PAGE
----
Modeling demonstrated that applying a single assay (HBsAg or anti-HCV), even with high specificity (99%), may result in considerable numbers of false positive diagnoses and low positive predictive values (PPV), particularly in lower prevalence settings. Even at very low prevalences shifting to a two-assay testing strategy would result in a PPV approaching 1.0. When test sensitivity is high (>99%) false negative reactions are rare at all but the highest prevalences; but a two-test strategy might yield more false negative diagnoses. The order in which the tests are used has no impact on the overall accuracy of a two-assay strategy though it may impact the total number of tests needed to complete the diagnostic strategy, incurring added cost and complexity. HBsAg assays may have a low sensitivity (<90%), and result in large numbers of false negative diagnoses, particularly in high prevalence settings, which would be exacerbated in the two-assay testing strategy. In contrast, most anti-HCV assays have high sensitivity and lead to fewer false negative results, both in the one-assay and two-assay testing strategies. At prevalences ≤2% the number of tests needed using a second assay was nearly always small, at <300 per 10,000 individuals tested, making sustainability of a second assay uncertain in such a setting.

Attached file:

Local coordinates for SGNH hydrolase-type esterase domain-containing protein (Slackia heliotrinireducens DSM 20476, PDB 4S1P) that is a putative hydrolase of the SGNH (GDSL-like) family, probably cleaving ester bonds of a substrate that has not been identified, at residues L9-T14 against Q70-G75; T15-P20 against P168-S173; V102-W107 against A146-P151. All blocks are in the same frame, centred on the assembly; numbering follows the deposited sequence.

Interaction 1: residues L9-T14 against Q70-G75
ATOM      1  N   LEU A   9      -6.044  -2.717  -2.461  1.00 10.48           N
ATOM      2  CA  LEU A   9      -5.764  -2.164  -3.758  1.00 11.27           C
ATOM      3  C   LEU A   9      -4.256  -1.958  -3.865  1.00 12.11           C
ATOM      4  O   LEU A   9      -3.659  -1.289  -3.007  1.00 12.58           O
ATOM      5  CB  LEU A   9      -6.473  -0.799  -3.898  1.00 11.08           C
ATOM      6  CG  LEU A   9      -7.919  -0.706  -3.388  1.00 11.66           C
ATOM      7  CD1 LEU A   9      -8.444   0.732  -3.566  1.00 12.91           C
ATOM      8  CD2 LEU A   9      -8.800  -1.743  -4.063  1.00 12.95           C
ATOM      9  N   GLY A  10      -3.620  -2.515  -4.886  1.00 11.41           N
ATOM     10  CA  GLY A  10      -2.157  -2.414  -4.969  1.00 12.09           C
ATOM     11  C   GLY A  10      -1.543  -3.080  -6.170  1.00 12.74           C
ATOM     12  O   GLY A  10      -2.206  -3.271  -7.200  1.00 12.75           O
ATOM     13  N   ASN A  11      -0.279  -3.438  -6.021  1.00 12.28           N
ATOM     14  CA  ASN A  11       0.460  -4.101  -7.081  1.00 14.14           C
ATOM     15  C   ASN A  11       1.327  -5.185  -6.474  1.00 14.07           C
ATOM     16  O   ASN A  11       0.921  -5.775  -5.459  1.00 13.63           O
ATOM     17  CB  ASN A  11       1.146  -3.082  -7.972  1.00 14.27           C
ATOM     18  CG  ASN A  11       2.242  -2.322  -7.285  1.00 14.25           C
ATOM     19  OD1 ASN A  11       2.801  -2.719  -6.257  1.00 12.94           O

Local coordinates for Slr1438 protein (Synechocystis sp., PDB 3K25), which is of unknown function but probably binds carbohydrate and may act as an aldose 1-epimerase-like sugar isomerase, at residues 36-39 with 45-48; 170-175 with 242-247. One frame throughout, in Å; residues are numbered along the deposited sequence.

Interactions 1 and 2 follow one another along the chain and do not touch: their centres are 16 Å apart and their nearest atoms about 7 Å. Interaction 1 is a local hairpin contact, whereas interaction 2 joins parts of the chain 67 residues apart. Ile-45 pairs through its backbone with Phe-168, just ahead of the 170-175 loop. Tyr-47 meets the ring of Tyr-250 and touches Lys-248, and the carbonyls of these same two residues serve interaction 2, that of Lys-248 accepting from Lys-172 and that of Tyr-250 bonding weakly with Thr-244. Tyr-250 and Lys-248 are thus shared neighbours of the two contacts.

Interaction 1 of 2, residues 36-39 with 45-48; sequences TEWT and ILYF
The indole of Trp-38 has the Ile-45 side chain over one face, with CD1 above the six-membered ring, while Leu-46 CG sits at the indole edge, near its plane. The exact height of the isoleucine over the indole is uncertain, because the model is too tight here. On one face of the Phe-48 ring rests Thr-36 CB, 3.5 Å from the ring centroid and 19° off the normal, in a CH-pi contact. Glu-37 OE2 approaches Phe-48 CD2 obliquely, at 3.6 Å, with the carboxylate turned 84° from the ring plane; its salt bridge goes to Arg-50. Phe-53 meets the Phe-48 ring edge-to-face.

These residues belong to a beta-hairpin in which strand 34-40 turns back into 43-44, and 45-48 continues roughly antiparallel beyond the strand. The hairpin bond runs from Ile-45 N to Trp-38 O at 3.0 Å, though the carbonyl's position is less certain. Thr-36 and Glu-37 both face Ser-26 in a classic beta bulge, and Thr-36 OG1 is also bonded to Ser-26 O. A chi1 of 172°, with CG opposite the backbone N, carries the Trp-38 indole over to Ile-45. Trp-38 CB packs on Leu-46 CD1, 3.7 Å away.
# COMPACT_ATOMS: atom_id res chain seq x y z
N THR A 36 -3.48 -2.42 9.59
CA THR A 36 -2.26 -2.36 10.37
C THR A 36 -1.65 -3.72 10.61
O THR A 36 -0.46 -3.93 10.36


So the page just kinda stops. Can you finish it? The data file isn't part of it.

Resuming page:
Conclusions